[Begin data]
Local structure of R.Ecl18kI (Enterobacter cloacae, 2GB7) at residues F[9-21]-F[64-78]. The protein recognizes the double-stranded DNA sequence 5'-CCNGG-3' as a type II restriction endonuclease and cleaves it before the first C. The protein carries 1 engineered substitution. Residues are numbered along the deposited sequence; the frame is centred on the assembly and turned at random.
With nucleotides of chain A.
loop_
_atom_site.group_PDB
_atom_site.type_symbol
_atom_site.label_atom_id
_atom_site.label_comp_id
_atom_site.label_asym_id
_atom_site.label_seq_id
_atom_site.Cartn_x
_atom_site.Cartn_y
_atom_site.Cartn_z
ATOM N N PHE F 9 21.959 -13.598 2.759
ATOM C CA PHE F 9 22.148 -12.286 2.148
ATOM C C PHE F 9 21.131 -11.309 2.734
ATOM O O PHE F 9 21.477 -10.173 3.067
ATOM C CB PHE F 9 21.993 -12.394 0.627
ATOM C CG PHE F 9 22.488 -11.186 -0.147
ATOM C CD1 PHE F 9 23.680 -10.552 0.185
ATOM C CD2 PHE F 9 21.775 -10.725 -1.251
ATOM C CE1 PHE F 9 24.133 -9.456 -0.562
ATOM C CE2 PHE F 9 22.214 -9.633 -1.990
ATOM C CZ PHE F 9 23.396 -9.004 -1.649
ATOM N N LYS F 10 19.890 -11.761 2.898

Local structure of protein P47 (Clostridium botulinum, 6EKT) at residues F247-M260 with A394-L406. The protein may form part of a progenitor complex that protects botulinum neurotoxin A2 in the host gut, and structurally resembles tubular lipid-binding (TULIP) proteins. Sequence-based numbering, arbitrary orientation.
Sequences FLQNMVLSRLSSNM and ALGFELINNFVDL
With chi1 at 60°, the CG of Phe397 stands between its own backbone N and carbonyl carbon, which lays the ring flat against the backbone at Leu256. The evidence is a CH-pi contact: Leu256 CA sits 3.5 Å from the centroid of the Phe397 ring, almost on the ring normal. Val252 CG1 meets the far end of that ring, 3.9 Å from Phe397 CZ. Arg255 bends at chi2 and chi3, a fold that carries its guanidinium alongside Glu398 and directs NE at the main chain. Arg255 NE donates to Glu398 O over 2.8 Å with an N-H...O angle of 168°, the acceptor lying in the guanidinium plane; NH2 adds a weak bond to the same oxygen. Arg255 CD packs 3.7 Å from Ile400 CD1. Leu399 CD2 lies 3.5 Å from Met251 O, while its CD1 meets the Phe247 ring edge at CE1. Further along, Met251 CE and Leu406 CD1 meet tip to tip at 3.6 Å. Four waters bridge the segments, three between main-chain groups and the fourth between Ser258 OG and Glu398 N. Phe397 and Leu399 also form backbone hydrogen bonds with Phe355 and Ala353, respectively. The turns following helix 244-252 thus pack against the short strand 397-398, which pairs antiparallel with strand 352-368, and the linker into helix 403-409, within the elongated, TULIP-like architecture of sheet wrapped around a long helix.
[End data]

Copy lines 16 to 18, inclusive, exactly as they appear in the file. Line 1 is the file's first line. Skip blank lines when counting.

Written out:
ATOM O O PHE F 9 21.477 -10.173 3.067
ATOM C CB PHE F 9 21.993 -12.394 0.627
ATOM C CG PHE F 9 22.488 -11.186 -0.147